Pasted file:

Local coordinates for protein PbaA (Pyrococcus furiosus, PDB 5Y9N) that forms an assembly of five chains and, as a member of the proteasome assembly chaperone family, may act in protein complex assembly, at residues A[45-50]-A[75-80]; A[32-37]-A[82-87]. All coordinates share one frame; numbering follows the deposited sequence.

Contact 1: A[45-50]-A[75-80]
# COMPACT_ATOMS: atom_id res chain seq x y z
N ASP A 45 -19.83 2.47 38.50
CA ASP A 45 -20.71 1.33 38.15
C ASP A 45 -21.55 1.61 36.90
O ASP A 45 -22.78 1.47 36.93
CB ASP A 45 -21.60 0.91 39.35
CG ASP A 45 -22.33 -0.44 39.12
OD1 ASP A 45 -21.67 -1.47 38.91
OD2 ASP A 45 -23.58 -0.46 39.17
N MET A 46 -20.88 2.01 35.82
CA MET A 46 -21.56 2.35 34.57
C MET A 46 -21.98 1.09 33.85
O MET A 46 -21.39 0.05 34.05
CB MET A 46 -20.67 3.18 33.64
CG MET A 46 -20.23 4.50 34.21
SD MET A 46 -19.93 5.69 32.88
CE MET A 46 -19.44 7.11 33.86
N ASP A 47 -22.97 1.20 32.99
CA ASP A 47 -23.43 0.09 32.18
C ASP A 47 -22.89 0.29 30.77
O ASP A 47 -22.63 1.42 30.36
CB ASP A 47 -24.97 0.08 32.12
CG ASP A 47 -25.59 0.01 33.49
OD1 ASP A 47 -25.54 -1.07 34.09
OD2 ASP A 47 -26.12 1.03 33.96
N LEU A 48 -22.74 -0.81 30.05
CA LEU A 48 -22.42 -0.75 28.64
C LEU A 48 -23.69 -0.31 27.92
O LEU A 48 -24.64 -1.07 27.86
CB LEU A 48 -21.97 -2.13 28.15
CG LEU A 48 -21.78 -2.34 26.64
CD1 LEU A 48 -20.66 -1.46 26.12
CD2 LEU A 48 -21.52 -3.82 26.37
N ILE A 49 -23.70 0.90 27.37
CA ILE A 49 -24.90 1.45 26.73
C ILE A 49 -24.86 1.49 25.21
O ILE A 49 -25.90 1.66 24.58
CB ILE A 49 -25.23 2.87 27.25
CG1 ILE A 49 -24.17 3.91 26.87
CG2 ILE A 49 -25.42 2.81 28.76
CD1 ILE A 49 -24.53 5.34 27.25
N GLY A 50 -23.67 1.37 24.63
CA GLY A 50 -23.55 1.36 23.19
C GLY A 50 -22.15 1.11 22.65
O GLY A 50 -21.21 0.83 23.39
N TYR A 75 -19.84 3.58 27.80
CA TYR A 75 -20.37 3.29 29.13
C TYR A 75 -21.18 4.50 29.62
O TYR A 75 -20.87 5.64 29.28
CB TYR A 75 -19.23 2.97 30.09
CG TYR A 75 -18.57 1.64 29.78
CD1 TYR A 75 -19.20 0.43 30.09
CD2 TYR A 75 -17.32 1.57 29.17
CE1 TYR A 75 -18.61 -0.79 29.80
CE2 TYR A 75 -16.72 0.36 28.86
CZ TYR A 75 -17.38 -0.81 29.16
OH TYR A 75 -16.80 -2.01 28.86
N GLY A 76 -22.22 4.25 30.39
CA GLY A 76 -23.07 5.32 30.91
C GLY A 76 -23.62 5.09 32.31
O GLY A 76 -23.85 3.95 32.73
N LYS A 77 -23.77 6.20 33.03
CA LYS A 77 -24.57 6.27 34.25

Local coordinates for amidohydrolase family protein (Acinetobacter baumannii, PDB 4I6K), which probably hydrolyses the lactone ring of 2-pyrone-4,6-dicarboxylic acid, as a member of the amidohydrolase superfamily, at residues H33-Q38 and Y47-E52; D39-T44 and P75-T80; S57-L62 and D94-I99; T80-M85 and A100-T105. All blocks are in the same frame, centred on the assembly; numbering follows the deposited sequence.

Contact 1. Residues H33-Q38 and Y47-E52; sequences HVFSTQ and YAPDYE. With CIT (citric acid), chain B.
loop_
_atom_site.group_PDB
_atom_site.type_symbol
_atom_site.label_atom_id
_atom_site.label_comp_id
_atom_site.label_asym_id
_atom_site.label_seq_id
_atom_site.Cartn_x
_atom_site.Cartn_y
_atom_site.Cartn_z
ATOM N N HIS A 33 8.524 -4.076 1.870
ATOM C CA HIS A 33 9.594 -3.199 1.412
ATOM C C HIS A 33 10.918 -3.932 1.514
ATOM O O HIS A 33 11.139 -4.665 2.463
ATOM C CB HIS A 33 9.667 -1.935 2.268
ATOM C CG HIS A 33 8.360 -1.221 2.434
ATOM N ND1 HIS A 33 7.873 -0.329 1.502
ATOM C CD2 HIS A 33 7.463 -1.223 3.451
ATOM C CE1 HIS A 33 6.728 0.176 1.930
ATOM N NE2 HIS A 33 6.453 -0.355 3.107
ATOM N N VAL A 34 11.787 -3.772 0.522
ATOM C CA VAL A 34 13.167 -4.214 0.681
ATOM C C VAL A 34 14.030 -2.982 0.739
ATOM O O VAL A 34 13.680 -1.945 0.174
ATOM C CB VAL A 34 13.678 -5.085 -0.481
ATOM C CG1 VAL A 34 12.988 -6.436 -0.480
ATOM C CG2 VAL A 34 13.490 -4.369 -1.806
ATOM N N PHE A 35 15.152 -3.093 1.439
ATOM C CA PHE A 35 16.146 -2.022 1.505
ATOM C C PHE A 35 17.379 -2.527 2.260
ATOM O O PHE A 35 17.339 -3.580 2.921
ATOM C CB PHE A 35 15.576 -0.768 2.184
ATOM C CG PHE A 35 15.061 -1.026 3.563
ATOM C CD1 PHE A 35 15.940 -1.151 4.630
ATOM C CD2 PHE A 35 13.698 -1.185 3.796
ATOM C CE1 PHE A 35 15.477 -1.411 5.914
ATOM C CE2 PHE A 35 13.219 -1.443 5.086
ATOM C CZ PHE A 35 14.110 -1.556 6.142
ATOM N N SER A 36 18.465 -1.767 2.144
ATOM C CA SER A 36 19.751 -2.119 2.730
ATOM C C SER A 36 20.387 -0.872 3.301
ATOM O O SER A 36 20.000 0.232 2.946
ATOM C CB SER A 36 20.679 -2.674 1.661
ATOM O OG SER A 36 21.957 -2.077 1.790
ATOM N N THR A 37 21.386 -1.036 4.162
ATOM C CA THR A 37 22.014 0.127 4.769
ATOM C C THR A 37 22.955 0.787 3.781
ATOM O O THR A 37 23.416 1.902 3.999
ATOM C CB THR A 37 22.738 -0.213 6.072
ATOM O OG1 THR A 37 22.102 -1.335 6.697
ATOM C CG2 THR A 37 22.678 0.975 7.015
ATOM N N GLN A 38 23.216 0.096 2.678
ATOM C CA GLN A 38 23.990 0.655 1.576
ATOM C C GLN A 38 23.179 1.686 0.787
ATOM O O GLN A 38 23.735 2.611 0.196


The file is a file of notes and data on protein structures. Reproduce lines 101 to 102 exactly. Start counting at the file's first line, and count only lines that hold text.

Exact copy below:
ATOM C CD1 PHE A 35 15.940 -1.151 4.630
ATOM C CD2 PHE A 35 13.698 -1.185 3.796